Scope and Content

[Annotated at the top of the letter in a different hand to that of the correspondent - 'I think this is S. Bardsley's handwriting. LT']

To Revd. Brishman[?] . It is likely that the person to whom this letter is sent, will be surprised to receive it from a person with whom they enjoy no acquaintance. It is prompted 'because of your frequent misrepresentation of an innocent harmless people [the Methodists], a people, dear sir, who wish you well, and whose prayers are that you may save your own soul, and be instrumental of saving them that hear you'. Why then does he represent the Methodists as "Modern enthusiasts", and as a people whose evening assemblies 'are attended with those scenes of foolishness[?], as day-light would blush?' Surely, he must be very prejudiced, or else most wickedly misinformed'.

Bardsley charitably hopes that the Revd. Brishman[?] is a gentleman of more honour and a greater regard for truth than to deliberately and wilfully "bear false witness against his neighbour". He should divest himself of his prejudice and make enquiry into the doctrine that the [Methodists] preach and the nature and design of their societies and evening assemblies. He will soon discover that they are no enthusiasts nor do they have cause to be ashamed of their conduct when they devote their evenings to the worship of God, not to sin against him as some have accused. Rather, the Methodists exhort their fellow men to repent and be converted so that their sins may be blotted out. Their meetings frequently begin with singing the praises of God and in calling upon him with solemn prayers. So far are they from countenancing those who live in sin, that if after they are reproved, they persist in their wicked ways, then they are no more allowed among them until they repent.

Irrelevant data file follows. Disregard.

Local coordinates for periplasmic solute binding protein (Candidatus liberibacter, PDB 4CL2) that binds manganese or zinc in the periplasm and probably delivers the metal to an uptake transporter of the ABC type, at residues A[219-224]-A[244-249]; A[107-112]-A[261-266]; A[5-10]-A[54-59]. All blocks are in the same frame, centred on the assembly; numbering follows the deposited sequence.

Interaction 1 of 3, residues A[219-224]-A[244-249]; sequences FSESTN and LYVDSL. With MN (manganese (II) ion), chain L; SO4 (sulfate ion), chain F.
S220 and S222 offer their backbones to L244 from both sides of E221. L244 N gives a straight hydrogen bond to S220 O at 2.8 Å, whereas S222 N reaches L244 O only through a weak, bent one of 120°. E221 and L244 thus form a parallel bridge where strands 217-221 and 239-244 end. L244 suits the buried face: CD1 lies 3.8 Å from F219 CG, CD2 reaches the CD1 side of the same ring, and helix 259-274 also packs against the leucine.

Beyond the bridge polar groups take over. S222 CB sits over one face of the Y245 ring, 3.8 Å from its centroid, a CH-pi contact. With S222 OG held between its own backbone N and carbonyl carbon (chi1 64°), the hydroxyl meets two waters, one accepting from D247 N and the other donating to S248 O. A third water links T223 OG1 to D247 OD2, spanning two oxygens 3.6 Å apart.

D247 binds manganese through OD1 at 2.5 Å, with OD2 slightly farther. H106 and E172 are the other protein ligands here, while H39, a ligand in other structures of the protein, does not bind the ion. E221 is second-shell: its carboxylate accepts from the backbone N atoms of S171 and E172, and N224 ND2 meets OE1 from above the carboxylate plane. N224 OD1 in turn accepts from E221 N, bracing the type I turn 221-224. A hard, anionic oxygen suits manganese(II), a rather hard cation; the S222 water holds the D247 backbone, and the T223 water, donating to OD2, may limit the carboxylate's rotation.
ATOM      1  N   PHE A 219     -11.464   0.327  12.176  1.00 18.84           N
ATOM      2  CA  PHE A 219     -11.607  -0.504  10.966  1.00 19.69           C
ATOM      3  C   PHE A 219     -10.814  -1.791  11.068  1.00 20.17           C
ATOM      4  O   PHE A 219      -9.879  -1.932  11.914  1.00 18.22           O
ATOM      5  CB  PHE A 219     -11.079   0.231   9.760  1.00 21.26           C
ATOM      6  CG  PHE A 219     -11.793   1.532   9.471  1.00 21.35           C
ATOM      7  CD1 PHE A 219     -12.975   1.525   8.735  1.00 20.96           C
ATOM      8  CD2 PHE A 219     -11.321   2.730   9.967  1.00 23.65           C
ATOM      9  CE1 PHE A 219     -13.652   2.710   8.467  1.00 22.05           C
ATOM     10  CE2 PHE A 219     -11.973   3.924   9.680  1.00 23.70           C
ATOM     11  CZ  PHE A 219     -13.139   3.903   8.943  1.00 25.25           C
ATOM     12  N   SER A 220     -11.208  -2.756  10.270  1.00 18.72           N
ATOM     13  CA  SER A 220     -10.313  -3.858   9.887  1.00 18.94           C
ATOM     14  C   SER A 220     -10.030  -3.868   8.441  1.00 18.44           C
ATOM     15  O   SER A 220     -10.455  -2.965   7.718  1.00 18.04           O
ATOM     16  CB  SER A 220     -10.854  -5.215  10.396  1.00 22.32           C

Should not Bishman and his clerical colleagues be pleased that their neighbours meet together for spiritual edification? Bardsley is certain that Jesus himself is not ashamed of the Methodists, so why are those who profess to be his ministers. Spiritual matters are further discussed in detail.

Bardsley respects Bishman as 'a minister of an excellent establishment'.